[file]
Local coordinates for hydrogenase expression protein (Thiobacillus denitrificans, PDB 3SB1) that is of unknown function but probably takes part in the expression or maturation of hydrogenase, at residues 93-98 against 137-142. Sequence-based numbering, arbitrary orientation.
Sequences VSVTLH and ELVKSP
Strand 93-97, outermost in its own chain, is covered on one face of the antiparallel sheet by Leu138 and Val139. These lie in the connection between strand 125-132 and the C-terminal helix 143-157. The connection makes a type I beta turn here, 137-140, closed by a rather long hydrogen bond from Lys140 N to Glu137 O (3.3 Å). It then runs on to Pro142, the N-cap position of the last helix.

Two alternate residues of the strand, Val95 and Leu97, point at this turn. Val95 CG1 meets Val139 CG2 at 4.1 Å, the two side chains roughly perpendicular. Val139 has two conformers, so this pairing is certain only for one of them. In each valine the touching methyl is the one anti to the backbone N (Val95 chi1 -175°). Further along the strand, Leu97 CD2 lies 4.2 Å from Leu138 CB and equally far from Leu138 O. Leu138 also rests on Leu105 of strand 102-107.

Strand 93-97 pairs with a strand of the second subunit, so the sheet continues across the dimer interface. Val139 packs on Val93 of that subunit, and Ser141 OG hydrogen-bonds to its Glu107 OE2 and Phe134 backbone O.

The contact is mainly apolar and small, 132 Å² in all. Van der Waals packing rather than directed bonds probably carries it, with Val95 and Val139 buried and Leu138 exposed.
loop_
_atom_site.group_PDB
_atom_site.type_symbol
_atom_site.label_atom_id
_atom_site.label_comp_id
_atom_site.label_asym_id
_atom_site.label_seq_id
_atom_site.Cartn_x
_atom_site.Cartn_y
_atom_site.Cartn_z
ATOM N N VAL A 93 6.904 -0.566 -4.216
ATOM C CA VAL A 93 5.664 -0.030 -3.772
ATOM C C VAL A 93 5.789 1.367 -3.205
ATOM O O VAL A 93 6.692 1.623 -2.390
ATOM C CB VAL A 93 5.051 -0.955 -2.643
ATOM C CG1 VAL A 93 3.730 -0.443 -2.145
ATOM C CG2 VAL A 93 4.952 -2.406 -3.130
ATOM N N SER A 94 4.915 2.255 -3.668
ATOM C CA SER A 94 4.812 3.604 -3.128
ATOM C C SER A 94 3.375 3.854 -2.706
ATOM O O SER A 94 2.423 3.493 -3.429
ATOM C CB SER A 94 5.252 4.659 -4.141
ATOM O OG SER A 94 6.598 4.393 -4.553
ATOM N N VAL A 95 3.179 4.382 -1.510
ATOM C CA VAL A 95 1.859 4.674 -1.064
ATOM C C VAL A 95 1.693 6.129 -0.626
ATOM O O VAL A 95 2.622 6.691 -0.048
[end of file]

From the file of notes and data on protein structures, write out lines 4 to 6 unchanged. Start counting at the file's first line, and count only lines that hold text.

Two alternate residues of the strand, Val95 and Leu97, point at this turn. Val95 CG1 meets Val139 CG2 at 4.1 Å, the two side chains roughly perpendicular. Val139 has two conformers, so this pairing is certain only for one of them. In each valine the touching methyl is the one anti to the backbone N (Val95 chi1 -175°). Further along the strand, Leu97 CD2 lies 4.2 Å from Leu138 CB and equally far from Leu138 O. Leu138 also rests on Leu105 of strand 102-107.

Strand 93-97 pairs with a strand of the second subunit, so the sheet continues across the dimer interface. Val139 packs on Val93 of that subunit, and Ser141 OG hydrogen-bonds to its Glu107 OE2 and Phe134 backbone O.

The contact is mainly apolar and small, 132 Å² in all. Van der Waals packing rather than directed bonds probably carries it, with Val95 and Val139 buried and Leu138 exposed.